WASHINGTON, September 27, 2021 – Authors of a book about systemic problems in Big Tech argued Friday that antitrust regulators simply pushing for the breaking up of large companies will not solve the inherent problems that will inevitably spawn more of the same.
In an online event on Friday, professor at Stanford, Rob Reich, Mehran Sahami, and Jeremy Weinstein — in discussing a book they wrote and published earlier month called System Error: Where Big Tech Went Wrong and How We Can Reboot — said we won’t find a silver bullet in antirust or data privacy law when it comes to dealing with big tech.
“We’re actually going to have to tackle these issues by looking at the ethic of responsibility in technology companies, thinking about the corporate power that has been concentrated in a small number of firms, but also how we set in place a set of democratic institutions that are capable of governing tech.”
Breaking up a “couple large companies” or enacting a hypothetical “data privacy law” without addressing the underlying systemic roots of these issues, the authors’ said, will only doom the next great technological change to make the same types of massive generational harms which we’re tackling now.
Washington is on the cusp of a potentially monumental change in how it approaches big technology companies and the alleged market concentration of a handful from out west.
The House has before it six antitrust bills targeting big technology companies, which passed the chamber’s judiciary committee in June. The goal of the bills is to rein in the power of Big Tech through new antitrust liability provisions, including new merger and acquisition review, measures to prevent anticompetitive activity, and providing government enforcers more power to break-up or separate big businesses.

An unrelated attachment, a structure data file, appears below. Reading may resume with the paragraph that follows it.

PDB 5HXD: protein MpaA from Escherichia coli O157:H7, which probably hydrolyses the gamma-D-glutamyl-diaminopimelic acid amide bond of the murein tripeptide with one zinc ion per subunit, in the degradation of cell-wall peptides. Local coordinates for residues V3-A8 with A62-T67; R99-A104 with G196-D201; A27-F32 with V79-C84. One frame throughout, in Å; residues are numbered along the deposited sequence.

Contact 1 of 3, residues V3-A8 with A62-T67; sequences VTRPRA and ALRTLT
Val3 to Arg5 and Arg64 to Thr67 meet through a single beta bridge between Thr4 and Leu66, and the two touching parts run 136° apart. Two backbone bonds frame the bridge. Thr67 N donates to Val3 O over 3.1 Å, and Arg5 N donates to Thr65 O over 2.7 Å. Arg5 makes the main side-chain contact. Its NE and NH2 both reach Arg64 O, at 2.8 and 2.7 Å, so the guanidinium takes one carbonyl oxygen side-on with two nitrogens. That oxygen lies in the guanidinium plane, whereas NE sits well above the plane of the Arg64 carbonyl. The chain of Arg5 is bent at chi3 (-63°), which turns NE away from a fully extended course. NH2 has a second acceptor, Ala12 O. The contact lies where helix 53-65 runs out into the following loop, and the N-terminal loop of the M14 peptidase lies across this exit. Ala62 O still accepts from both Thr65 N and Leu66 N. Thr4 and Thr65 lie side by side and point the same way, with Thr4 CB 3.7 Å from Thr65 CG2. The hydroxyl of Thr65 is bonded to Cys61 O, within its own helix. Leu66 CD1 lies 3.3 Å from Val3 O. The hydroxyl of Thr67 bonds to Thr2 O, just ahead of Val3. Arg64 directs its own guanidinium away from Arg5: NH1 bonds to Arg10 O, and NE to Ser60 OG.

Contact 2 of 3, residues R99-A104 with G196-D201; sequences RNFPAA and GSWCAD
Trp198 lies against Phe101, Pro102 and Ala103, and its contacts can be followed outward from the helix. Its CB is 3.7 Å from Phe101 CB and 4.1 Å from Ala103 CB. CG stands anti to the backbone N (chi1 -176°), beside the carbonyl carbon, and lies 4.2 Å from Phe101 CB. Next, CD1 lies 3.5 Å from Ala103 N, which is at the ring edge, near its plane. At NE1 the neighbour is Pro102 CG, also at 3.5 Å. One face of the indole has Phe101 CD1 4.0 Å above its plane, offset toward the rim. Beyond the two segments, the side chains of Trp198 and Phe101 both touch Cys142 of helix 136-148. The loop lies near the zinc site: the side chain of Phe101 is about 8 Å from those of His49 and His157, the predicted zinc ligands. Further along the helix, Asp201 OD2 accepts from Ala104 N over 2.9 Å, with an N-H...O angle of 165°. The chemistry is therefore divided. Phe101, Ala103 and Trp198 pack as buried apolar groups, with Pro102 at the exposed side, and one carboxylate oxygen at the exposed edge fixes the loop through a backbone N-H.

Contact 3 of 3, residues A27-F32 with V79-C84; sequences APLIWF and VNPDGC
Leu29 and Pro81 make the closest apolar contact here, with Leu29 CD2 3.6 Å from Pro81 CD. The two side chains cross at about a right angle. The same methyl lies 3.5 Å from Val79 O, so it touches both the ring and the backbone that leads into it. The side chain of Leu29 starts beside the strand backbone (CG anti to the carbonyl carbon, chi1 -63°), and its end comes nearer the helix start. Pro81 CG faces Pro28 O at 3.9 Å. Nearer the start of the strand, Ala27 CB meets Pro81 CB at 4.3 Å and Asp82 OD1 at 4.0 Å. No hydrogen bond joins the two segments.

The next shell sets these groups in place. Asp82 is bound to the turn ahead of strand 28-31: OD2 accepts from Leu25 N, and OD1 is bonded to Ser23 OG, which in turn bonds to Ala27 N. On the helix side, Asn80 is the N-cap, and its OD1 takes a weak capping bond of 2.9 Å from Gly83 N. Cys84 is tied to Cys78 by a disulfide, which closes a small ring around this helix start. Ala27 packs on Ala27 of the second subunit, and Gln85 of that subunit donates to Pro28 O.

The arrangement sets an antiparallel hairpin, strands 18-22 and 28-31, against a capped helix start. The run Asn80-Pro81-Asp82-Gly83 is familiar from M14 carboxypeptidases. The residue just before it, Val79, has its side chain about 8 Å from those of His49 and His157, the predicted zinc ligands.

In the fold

At the helm of the Federal Trade Commission, which has taken Facebook to court over alleged anticompetitive practices, is Amazon critic Lina Khan. And enlisted to help with the Department of Justice’s antitrust matters is Google critic Jonathan Kanter.
At an Institute for Policy Innovation event on Wednesday, observers were worried that there is emerging a drastic approach by Washington that views “big is bad,” and that attitude could stunt smaller companies wanting to make it big.
One systemic issue Reich raised is that while technology is often seen as objective and value neutral, it is truly encoded with the values of the technologists who created it. Technologists are the only ones who have “a say” in the trade-offs and decisions made at a fundamental level in the creation of new algorithms, machines and platforms. “Any technology encodes within it a set of important choices that we all ought to have a say in refereeing,” he argues.
Questions of specific regulatory and policy decisions are fraught with drawbacks and reconsiderations. In this vein, Sahami stated that “sometimes people wonder if I took Facebook and broke it up into 10 little Facebooks would that solve the problem? And by itself it probably wouldn’t unless we got some really strong interoperability guarantees that allowed for information to migrate between different platforms.”
Without such interoperability, Mehran worries, we would just see a “reconsolidation” of the platforms.
Americans Should Look to Filtration Software to Block Harmful Content from View, Event Hears